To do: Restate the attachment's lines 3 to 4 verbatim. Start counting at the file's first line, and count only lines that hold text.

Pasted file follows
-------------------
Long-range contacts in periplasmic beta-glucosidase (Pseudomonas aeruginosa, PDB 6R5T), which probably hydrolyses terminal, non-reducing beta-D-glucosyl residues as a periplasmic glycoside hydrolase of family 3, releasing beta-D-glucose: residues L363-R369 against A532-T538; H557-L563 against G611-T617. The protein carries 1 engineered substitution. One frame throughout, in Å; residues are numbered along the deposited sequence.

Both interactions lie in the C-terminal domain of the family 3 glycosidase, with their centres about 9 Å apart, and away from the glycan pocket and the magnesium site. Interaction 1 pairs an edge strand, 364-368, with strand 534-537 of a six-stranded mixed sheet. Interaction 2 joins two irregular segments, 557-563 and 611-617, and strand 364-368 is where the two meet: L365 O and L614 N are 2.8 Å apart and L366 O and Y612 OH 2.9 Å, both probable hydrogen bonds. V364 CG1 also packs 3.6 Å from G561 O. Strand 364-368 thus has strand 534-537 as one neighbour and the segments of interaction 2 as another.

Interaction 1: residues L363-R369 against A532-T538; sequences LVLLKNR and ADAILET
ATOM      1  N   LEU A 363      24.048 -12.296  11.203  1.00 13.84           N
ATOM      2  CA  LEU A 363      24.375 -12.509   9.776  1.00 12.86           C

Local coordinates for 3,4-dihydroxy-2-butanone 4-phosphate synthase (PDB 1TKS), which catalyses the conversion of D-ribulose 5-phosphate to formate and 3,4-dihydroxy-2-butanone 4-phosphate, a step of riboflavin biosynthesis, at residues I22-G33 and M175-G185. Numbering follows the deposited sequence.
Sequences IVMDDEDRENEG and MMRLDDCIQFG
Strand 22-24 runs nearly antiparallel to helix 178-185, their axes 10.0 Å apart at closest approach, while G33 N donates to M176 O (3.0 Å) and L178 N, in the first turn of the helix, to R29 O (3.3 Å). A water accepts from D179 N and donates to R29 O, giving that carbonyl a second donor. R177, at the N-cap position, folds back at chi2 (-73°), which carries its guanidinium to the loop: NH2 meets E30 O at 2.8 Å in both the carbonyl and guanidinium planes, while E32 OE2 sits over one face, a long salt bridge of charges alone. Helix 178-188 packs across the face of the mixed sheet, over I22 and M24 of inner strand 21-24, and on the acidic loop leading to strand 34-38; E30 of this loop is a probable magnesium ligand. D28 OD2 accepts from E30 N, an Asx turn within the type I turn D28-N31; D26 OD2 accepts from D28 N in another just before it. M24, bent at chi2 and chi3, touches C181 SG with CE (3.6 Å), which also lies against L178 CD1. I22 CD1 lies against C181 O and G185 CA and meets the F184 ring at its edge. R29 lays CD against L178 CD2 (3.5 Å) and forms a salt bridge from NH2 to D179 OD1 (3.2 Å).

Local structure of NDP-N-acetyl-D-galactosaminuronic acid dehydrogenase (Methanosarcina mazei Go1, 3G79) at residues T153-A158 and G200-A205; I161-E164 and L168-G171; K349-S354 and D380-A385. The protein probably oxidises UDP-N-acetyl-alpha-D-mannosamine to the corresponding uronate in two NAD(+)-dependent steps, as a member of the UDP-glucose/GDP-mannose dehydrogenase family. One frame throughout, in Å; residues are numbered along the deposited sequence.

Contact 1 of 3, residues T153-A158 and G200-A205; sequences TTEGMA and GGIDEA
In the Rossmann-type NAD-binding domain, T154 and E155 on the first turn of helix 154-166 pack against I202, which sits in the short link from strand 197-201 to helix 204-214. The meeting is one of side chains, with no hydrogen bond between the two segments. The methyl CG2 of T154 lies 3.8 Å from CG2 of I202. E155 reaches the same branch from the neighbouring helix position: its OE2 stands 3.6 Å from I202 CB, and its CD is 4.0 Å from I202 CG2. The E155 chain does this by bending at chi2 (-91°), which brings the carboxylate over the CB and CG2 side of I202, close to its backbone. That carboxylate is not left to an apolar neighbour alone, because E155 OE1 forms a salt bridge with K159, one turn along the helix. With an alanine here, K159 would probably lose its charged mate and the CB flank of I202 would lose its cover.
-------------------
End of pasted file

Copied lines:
Interaction 1: residues L363-R369 against A532-T538; sequences LVLLKNR and ADAILET
ATOM      1  N   LEU A 363      24.048 -12.296  11.203  1.00 13.84           N